ptsd

A new study finds that a program based in Louisville, Kentucky is having a positive impact on military veterans with Post Traumatic Stress Disorder. 

The results published in the Journal of Veterans Studies show that veterans with PTSD and Traumatic Brain Injury report an improved psychological outlook after participating in ‘Dancing Well: The Soldier Project.’ 

Dance educator Deborah Denenfeld offered the first version of the program in 2010 at the suggestion of a psychiatrist at Fort Knox, who thought it might help improve memory in veterans with these combat-related issues.

In 2014 Denenfeld launched the 10-week version Dancing Well in Louisville. It's essentially a community barn dance, slowed down and adapted to the physical and emotional comfort levels of this particular group of veterans.


Who Do First Responders Call For Help?

Aug 16, 2018

Blood has a distinct, coppery scent. If that's what Brandon Dreiman smelled when he stepped off the fire truck, he knew his job wasn’t going to be easy.

Bad News Fatigue: How To Curb Your Consumption

Dec 14, 2017
Pixabay.com

If the last political story you heard on NPR got your blood boiling, the last article you read online made you feel hopeless and the last time you scrolled Facebook to cheer you up you saw a video that made you cry, it may be time to curb your media consumption.

The men and women who serve in our military, and their families,  face a variety of challenges and changes in their lives, during active duty time and after service members return from deployment and reintegrate back into more normal routines.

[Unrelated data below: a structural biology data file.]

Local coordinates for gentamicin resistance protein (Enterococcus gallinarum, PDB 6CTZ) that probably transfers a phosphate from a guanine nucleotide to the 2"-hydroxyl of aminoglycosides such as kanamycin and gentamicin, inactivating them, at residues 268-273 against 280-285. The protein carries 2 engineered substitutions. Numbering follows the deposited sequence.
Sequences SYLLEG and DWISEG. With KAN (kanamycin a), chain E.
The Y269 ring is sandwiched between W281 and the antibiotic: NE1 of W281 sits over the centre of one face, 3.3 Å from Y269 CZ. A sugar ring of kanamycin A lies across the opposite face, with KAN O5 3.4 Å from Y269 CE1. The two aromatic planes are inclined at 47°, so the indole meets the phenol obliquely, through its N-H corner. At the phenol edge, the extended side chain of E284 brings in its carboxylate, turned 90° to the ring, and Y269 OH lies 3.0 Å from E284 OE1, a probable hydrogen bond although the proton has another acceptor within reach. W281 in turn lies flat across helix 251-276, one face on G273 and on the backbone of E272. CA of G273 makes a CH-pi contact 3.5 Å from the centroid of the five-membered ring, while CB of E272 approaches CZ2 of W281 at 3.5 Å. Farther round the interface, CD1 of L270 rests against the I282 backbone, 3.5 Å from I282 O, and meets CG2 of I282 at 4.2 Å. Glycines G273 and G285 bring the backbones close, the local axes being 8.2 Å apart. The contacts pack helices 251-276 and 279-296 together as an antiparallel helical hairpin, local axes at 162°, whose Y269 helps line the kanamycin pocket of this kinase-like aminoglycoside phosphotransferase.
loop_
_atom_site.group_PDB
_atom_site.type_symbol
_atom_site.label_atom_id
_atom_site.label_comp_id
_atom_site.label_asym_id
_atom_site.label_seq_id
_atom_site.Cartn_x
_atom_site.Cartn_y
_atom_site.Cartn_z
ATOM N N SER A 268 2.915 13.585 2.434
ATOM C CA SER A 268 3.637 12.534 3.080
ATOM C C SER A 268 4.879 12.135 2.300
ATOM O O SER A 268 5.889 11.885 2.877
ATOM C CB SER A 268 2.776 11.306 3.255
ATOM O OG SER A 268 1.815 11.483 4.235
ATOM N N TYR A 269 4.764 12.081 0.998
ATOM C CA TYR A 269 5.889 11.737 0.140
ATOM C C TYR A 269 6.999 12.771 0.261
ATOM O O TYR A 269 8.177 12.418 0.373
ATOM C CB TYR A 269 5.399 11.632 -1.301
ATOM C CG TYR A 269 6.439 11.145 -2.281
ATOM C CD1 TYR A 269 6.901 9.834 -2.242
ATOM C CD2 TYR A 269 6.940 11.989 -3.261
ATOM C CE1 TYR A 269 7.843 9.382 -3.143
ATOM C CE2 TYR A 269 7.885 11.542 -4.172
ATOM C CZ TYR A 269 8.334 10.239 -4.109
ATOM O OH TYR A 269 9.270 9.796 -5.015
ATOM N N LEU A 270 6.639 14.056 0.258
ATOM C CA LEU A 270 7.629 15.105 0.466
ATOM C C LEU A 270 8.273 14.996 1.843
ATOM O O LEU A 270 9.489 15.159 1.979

Provided

During World War II, Army Air Corps fighter pilot Lieutenant Herschel Ponder flew 51 missions over Europe. Forty-five years later he wrote about his experience. His daughter, Carol Ponder, and her husband, Robert Kiefer, both long-time entertainers, used her father’'s memoir to create Ponder Anew: A WWII Warrior'’s Story. Performances of Ponder Anew and their accompanying workshops are being used to help military personnel and combat veterans open up about their wartime experiences, and cope with PTSD and other mental or emotional problems they may face.

Joining us to discuss Ponder Anew and its role in helping members of the military, veterans, and their families, are Carol Ponder and Robert Kiefer; Sherry Walker, a social worker and therapist on the Alvin C. York campus of the Tennessee Valley Healthcare System in Murfreesboro, Tennessee; and Laure Quinliven, a board member of Heroes Fund, which provides support locally to active duty military serving in a combat zone and veterans who served in combat zones.

Two free performances of Ponder Anew are being presented locally November 13 and 14 by the Heroes Fund. For information, click here.

Thank You for Your Service

Oct 27, 2013
macmillan.com